The role of the bone marrow in neutrophil clearance under homeostatic conditions in the mouse

  • Furze R
  • Rankin S
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Abstract

In humans, 10(11) neutrophils are released from the bone marrow per day, and these cells have a half-life in the blood of only approximately 6.5 h. Although it is generally believed that neutrophils are cleared from the circulation via the liver and spleen, in this study using (111)In-labeled senescent neutrophils, we show that in mice, 32% of neutrophils are cleared from the circulation via the bone marrow. We have previously shown that senescent neutrophils home to the bone marrow in a CXCR4-dependent manner, and we show here that pretreatment of neutrophils with pertussis toxin significantly inhibits neutrophil clearance via the bone marrow (75%), consistent with a role for chemokines in this process. By labeling senescent neutrophils with inert fluorescent microspheres, we have tracked their fate and shown that in vivo, they are ultimately phagocytosed by bone marrow stromal macrophages. Finally, we show that under noninflammatory conditions, circulating levels of neutrophils are regulated by granulocyte-colony stimulating factor (G-CSF), but not interleukin-17. Interestingly, we report that the uptake of apoptotic neutrophils by bone marrow macrophages stimulates their production of G-CSF in vitro. Taken together, these data provide evidence that the bone marrow represents a major site of neutrophil clearance in mice.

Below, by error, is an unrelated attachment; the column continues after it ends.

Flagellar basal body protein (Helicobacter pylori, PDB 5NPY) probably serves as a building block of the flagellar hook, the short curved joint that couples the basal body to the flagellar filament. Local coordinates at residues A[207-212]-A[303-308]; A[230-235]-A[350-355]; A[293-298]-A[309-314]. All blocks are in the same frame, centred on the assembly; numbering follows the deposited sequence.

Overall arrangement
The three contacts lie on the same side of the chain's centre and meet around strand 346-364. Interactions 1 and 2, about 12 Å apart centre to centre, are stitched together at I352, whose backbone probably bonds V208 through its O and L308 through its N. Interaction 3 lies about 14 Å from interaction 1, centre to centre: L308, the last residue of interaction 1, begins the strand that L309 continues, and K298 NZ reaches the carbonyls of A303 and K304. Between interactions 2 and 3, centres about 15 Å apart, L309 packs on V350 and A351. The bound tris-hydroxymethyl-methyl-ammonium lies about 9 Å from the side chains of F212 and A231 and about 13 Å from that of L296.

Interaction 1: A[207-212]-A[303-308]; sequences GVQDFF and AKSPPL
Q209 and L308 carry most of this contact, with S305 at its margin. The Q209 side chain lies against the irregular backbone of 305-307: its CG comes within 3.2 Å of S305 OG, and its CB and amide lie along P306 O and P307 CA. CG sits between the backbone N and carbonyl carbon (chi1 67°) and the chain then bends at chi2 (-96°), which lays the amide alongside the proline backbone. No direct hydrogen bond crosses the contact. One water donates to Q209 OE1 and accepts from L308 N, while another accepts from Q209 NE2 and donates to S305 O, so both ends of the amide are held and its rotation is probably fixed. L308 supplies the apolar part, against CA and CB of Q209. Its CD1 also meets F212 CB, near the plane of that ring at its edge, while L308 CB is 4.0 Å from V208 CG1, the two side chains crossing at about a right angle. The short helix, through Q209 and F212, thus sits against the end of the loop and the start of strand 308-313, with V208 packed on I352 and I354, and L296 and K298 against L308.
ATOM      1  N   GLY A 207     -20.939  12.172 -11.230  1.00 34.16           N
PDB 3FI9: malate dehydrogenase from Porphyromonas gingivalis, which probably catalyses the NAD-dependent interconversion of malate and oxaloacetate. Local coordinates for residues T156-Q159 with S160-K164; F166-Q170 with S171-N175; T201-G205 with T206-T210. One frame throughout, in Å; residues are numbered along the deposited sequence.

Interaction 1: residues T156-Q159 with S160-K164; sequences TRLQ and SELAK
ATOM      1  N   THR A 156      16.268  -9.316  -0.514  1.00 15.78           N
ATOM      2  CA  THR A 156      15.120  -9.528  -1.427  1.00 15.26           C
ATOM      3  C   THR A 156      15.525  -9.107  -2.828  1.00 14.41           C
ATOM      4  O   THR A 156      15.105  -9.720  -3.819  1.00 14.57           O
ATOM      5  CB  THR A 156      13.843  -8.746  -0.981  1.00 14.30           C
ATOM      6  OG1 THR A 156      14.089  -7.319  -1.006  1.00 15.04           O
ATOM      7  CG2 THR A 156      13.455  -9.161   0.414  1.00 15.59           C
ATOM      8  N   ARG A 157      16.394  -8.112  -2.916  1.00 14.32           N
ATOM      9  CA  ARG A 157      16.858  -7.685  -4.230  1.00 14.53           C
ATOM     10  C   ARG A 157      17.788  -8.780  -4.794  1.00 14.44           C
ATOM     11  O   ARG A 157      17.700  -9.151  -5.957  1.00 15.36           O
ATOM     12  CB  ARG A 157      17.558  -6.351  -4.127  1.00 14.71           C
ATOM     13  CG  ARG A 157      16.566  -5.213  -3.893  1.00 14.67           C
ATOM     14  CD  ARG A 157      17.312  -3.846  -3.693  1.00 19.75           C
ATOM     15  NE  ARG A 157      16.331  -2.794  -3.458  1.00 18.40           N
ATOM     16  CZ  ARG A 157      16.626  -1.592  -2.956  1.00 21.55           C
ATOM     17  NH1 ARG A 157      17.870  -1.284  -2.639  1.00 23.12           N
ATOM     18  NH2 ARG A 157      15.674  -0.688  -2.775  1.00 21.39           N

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Authors

  • R. C. Furze

  • S. M. Rankin

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